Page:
We are more digitally connected than ever before. Because of that I have become more digitally paranoid than ever before and frankly, it is a paranoia that I have embraced because it comes from the horror stories of careers being derailed and professional reputations trashed through the many forms of social media. My best advice is to be your own digital stalker. Routinely search yourself out and see how you are viewed by the rest of the world.
It amazes me the number of people that seem to hit “like” on EVERYTHING. I equate “like” to co-signing. I’m willing to put my name and reputation on it. I am very selective about what I choose to give the thumbs up to. There have been times when reading a post I am agreeing whole heartedly with the poster and then BAM! The last part takes a detour that frankly doesn’t reflect me. It sometimes is riddled with profanity, endorses behaviors that I wouldn’t want associated with me or makes a political statement that frankly would get me in a hot water professionally. Invariably I look at those who “liked” it and think, you couldn’t have read the whole thing. This is the time to be selective. And remember, sometimes it is best to read but withhold comment.
Recently, I had a former parent comment in an online post about my new position LinkedIn profile. While it is strictly professional as a social media tool and I am very strict with regard to what I post and my digital presence, his comment stopped me in my tracks for a number of reasons. First of all, he had to search me out to find me. Yes, people with no real connection will do that. Second, he found me, despite the fact that I keep my privacy settings pretty high on any of my social media sites. The lesson is that parents, former parents, students, former students, colleagues, former colleagues and just people who are interested will and do troll social media. There is an insatiable quest for information, tidbits and just to be in the know that sends people on a hunt. Imagine if I made a habit of posting things that I would not necessarily want public.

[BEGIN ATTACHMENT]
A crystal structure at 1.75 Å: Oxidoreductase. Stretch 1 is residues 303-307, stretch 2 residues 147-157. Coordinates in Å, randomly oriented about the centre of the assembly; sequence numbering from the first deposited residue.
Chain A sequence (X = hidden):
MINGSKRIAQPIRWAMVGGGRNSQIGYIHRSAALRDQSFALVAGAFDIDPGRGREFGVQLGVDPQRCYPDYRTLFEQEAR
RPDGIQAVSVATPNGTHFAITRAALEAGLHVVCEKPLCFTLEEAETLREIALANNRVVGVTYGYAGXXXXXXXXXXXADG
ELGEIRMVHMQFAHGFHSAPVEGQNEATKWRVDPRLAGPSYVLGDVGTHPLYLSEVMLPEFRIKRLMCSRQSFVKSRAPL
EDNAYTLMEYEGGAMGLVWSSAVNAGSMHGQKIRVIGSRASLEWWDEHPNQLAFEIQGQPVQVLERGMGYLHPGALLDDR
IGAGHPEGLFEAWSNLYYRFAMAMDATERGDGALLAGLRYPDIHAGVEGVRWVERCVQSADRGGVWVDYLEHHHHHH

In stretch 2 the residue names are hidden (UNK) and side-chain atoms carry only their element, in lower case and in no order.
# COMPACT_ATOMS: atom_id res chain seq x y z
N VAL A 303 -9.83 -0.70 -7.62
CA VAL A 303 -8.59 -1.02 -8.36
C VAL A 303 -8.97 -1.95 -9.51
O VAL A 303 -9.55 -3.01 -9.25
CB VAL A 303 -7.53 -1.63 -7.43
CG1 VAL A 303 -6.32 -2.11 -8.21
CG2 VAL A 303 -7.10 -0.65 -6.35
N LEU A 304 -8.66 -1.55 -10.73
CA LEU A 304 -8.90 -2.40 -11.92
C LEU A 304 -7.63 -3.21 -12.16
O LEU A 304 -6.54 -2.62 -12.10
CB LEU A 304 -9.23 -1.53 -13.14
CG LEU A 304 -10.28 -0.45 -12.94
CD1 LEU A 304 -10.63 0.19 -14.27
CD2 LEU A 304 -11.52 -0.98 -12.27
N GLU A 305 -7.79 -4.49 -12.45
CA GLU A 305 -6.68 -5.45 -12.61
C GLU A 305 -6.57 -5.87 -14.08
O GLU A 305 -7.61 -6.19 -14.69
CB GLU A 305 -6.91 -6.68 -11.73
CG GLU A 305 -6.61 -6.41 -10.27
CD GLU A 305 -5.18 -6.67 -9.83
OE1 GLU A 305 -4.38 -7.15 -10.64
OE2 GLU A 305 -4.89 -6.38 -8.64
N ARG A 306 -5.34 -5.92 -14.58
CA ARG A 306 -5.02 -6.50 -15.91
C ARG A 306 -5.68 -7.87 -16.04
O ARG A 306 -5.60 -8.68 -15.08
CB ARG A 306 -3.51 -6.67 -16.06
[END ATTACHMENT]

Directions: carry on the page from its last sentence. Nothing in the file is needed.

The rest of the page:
So, here is the rule of thumb, at least one that I have found helpful. If it is not something you would display proudly on your bulletin board in your classroom or feel comfortable with your picture next to the post as a headline on the news, don’t post it. On more than one occasion we have had to process the professional fallout when a student unearths a photograph of a staff member in a compromising situation, even when the pictures are from college days. Imagine the questions that come up when a drunken picture is posted online followed by a sick day the next day. Remember, every day is an interview.
It is best to be your own online stalker. Get in the habit of looking at your profiles from the view of a student, a prospective employer and even your parents. Your profile is a potential interview. What are you communicating about yourself, your sense of responsibility and your professionalism?
Director of Human Resources
Cherry Creek School District
The opinions expressed in Career Corner are strictly those of the author(s) and do not reflect the opinions or endorsement of Editorial Projects in Education, or any of its publications.